Six healthcare groups have launched a coalition to advocate for Congress to remove a longtime ban on developing a national patient identifier. (Intermountain)
The American College of Surgeons, American Health Information Management Association, College of Healthcare Information Management Executives, Healthcare Information and Management Systems Society, Intermountain Healthcare and Premier healthcare alliance are founding members of the coalition, called Patient ID Now.
The groups said they launched Patient ID Now to advocate for legislation and regulations that address problems linked with misidentifying patients, such as issues with patient safety and care costs. Matching patients to the right record could prove particularly important during the COVID-19 pandemic, as public health entities need longitudinal data to inform national response.
A major focus of the coalition will be encouraging Congress to repeal a section of law that has prohibited HHS from using funds to develop a national patient identifier.
“Intermountain Healthcare believes that the best thing for our patients and members is removing the appropriations ban on a unique patient identifier,” Marc Probst, Intermountain’s vice president and chief information officer, said in a statement. Probst will retire from his roles at the health system later this month.
“We are committed to helping make this happen,” he said. “Lifting the ban will enable a national solution to our current inability to consistently and accurately identify patients to their health records. Lifting the archaic appropriations ban on a unique patient health identifier will save lives and is long overdue.”
A national patient identifier—which would give patients permanent, unique identification numbers—has been banned by lawmakers for decades on account of privacy and security concerns, but the discussion has been reopened in recent years, in part due to pressure from health IT groups.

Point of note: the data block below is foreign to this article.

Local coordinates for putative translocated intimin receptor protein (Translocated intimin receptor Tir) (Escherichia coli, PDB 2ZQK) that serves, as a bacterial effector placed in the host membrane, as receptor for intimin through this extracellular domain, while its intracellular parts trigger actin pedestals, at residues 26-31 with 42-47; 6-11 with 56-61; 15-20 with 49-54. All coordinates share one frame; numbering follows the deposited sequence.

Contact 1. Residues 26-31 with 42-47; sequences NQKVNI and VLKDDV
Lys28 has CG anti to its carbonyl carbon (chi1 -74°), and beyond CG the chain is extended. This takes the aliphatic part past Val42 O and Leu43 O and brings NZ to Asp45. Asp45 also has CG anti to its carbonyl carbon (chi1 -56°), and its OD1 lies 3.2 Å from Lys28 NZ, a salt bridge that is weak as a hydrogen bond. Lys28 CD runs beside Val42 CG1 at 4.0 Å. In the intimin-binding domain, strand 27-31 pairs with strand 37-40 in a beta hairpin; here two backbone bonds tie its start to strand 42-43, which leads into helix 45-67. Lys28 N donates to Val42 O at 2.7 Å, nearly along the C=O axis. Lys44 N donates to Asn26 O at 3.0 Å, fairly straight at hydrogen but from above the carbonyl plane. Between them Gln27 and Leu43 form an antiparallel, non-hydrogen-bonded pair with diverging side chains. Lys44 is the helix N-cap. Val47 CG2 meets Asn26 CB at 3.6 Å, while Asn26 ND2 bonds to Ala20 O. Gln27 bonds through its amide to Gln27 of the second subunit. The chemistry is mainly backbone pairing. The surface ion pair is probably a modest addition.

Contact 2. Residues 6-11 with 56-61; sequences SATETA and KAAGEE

The House of Representatives in June 2019 voted to overturn the ban, but the Senate did not follow suit.
Instead, Congress last year directed HHS’ Office of the National Coordinator for Health Information Technology to submit a report evaluating current patient identification practices and recommendations for future approaches, which it said could include recommendations related to a unique patient health identifier.
Some healthcare experts have stressed that while a national patient identifier could help to ease patient-matching woes for providers, it wouldn’t be a silver bullet. Patient-matching is a complex issue, which will likely require a mix of improvements related to data standards, new types of data, innovative technologies and other best practices, they say.
Even in countries that have issued national identification numbers, patient-matching rates aren’t 100%, Ben Moscovitch, project director for health IT at the Pew Charitable Trusts, said at a working session that ONC convened in June to solicit feedback for its report to Congress. If the U.S. implemented a national patient identifier, it would likely be used in addition to other demographic data already used today for matching.
“Unique identifiers would certainly improve match rates, but they wouldn’t be a panacea,” Moscovitch said at the June working session.